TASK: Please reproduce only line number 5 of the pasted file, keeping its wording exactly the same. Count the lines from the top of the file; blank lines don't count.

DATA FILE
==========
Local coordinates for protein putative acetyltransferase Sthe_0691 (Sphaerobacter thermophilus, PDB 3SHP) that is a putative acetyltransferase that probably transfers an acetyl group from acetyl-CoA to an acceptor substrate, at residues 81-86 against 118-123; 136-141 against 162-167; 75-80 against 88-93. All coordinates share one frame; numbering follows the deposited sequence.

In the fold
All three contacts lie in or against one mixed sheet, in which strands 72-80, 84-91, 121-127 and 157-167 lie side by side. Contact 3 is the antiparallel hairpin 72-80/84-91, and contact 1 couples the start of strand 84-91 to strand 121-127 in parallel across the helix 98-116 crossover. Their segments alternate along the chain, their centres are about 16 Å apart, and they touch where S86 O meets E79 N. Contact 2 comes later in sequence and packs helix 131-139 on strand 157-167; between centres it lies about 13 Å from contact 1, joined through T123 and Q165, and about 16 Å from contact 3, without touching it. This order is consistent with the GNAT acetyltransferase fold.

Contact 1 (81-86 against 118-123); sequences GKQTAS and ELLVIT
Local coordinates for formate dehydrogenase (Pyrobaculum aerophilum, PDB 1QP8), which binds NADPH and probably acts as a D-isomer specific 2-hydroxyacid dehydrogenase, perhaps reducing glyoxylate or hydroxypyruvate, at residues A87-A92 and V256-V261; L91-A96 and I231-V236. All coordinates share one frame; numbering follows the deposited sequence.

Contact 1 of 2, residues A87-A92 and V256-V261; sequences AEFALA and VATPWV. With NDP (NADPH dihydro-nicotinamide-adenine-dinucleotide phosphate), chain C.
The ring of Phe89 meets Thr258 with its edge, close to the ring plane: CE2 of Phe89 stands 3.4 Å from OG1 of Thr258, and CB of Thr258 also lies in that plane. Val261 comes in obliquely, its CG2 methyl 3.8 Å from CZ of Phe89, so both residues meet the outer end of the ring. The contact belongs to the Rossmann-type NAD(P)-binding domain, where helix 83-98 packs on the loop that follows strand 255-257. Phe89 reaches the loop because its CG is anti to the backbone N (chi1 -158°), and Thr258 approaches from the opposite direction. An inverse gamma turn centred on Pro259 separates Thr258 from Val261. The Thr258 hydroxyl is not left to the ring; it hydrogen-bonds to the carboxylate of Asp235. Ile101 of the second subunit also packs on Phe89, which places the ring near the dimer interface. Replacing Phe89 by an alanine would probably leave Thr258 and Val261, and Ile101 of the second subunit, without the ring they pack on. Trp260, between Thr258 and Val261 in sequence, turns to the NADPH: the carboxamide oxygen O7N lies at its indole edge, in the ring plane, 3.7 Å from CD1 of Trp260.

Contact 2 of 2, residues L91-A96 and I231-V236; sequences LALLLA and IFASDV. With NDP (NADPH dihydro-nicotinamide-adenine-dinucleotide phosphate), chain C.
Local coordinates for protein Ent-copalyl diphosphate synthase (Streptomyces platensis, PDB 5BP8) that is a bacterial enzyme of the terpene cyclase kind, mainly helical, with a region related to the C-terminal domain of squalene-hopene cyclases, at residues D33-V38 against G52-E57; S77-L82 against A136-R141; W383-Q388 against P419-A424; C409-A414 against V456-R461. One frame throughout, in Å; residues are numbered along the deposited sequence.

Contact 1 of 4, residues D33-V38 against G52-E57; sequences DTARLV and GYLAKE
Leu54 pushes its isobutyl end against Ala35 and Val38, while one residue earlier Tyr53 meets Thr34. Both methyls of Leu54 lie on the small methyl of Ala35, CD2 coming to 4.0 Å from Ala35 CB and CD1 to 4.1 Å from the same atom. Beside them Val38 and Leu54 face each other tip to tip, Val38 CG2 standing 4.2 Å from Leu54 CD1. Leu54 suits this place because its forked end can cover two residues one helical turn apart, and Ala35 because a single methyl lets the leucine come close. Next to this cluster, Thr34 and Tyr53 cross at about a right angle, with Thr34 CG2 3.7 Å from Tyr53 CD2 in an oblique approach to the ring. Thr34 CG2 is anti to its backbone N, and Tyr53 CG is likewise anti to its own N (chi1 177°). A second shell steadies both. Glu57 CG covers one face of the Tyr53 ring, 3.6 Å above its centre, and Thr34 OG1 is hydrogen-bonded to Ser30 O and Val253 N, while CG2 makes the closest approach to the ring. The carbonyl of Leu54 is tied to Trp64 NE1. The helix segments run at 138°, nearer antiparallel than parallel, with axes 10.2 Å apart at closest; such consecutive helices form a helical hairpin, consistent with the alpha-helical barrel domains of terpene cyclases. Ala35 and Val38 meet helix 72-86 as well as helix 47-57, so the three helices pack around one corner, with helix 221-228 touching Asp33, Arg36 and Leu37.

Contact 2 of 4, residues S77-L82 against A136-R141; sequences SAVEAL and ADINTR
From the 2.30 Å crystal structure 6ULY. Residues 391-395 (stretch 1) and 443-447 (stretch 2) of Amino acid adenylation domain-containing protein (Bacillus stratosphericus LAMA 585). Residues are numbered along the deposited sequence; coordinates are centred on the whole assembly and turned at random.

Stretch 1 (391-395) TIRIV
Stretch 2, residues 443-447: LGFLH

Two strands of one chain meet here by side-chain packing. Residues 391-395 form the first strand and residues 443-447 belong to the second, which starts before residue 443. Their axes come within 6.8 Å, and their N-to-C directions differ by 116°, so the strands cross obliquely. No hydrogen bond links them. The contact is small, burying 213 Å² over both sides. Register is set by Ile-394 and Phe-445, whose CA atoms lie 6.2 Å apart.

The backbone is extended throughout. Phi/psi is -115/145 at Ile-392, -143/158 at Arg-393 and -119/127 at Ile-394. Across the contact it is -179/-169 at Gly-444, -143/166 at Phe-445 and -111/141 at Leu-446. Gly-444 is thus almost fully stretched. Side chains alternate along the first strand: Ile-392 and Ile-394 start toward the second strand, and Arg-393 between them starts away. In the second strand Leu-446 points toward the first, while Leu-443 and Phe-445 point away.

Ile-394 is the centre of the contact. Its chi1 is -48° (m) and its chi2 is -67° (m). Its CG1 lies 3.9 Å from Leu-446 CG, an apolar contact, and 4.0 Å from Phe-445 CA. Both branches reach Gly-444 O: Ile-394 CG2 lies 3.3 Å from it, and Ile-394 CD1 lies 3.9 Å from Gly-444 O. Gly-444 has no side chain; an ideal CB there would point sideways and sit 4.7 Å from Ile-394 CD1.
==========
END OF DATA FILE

Local coordinates for formate dehydrogenase (Pyrobaculum aerophilum, PDB 1QP8), which binds NADPH and probably acts as a D-isomer specific 2-hydroxyacid dehydrogenase, perhaps reducing glyoxylate or hydroxypyruvate, at residues A87-A92 and V256-V261; L91-A96 and I231-V236. All coordinates share one frame; numbering follows the deposited sequence.